Saturday, April 25, 2009

Time to look at an award winner.  This year's Newbery Winner for 2009 is Neil Gaiman's The Graveyard Book.  Known to many of you for his novel, Coraline, that was made into an animated film this year.
Part gothic, part supernatural tale this is the story of Bod Owens growing up in a grave yard.  There is the little detail that someone or something wants him dead as well. 
Neil Gaiman himself said this story all started with his son riding his tricycle through a graveyard that was the only park like setting available. His son was totally at ease there and very happy.  Those days started Neil thinking about a baby raised by the inhabitants (read ghosts) of an old graveyard.  Although the story is set today it feels as though it has no time to it at all.  Between the boy himself who knows only the world of the graveyard and the sinister beings sent to protect him and destroy him, you will be drawn into a memorable, believable fantasy world.  
Most critics, adults and young people alike, feel that this Newbery choice was an excellent one. What do you think?

Friday, April 17, 2009

Margaret McMullen will be visiting our school in May to speak to the 5th-7th graders.  I just finished two of her books, one set during the Civil War and the other during Reconstruction, ten years later.  Let me tell you a about the latter.

When I Crossed No-Bob is told from the point of view of 12 year old Addy.  When Addy is abandoned by her only parent, her mom, she is taken in by the local school teacher and his new wife. Removed from the brutish world of her clan the O'Donnells, Addy begins to thrive in her new surroundings. Her long missing father unexpectedly returns, and takes her back to No-Bob, the clan's self-proclaimed land.  Addy tries to make the best of her situation but soon realizes that how the O'Donnell's view the world is no longer how she does.  Addy must summon all her inner courage to do the right thing when she comes to fully realize what her father and others are doing.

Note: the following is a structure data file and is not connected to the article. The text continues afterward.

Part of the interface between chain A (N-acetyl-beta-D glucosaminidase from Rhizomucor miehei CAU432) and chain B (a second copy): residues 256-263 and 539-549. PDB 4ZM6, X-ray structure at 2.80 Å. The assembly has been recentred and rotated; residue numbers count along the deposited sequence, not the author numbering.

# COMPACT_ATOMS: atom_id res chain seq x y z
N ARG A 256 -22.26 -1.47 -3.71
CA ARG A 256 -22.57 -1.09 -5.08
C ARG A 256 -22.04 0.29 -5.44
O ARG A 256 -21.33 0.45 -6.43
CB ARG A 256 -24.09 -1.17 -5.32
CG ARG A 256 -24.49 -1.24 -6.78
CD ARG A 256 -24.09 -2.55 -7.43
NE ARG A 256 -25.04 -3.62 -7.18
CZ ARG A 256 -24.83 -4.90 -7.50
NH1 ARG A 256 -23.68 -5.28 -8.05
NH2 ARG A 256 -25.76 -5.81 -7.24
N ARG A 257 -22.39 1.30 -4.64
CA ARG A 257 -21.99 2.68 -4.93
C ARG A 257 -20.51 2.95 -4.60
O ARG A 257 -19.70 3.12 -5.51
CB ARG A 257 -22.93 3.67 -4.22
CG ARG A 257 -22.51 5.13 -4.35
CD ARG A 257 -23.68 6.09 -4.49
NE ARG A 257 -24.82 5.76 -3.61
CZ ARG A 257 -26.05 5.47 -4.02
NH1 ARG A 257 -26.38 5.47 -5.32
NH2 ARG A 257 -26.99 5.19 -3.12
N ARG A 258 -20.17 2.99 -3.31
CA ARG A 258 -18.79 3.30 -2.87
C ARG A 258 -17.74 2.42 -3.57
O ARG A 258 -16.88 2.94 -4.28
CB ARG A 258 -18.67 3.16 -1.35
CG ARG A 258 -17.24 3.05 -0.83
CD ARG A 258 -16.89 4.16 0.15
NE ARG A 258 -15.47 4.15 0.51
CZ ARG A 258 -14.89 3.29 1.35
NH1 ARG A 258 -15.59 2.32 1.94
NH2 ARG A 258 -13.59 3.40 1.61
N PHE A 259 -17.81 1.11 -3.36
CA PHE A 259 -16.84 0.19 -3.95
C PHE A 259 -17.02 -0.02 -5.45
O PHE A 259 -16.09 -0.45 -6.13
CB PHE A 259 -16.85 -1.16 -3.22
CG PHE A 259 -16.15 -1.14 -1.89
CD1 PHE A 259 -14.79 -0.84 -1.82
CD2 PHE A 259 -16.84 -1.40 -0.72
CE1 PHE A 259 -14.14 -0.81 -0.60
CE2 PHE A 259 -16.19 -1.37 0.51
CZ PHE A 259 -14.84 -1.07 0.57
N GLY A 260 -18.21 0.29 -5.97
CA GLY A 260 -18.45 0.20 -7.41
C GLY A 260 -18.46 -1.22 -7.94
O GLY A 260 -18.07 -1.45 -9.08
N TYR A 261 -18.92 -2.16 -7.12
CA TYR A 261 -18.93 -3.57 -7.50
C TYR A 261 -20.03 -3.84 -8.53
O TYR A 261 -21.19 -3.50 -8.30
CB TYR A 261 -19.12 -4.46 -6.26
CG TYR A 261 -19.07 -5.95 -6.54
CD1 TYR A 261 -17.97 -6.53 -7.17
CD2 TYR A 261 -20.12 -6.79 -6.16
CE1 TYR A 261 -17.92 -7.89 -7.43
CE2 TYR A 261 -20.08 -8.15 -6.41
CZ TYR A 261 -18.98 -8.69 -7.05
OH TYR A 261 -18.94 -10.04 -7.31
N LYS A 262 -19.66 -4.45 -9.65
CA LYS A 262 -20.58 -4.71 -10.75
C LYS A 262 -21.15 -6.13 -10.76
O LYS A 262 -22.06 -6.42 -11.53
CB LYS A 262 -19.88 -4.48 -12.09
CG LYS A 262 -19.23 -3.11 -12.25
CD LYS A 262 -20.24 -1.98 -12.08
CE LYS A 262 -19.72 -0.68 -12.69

Set in rural Mississippi, ten years after the ravages of the Civil War are still being felt, the story combines issues of family, race, loyalty and love in a powerful story of growth and integrity.

I thought this book was so good, that I recommended it to Mrs. Tiesse as a possible 7th grade class novel.

Thursday, April 9, 2009

I recently finished "The Last Invisible Boy" by Evan Kuhlman.  

Finn Garrett, 12 years old, is writing a journal after the sudden death of his dad. Finn is trying to make his way through a really hard time in his life while his mom, brother Derek, and grandfather are doing the same.  Part of Finn's journey is complicated by the fact that his hair is turning white and he is getting progressively paler.  He is fairly sure he is becoming invisible.  As he navigates through his year without his dad, he speaks to you the reader in a clear, believable voice.  He is at times funny, sad, scared, happy, lost and determined. 
Here is a quote from Susan Patron who won the Newbery medal two years ago that I think you will find interesting. "If you're looking for a tender, redemptive story told by a fierce, fragile protagonist, meet Finn Garrett, the Last Invisible Boy. You'll love him."-- Susan Patron, author of the Newbery Medal-winning The Higher Power of Lucky
I would recommend this book to any junior high student, boy or girl, looking for a realistic story with a great main character.  You might think this would be a very sad book but Finn will show you real human spirit.
Add your thoughts to this post.

Sunday, April 5, 2009

If you are wondering why I have a group of sleeping puppies on a bench for the header, it is because they are my favorite breed (Pembroke Welsh Corgis) and the picture makes me smile.  I hope it does the same for you.

Saturday, April 4, 2009

95% of the books you see on my LibraryThing widget are in the school library, either in regular fiction or YA fiction.  You can check on the school catalog online to see if they are on the shelf currently.

Friday, April 3, 2009

Welcome to the beginning of something new and hopefully fun for everyone.  My plan is to get our students involved in discussions about what I am reading and what they are reading.  

The next logical step is to get others reading based on the discussion.  

Additionally,  this blog should help develop the collection with ideas generated by our student users, our key clients.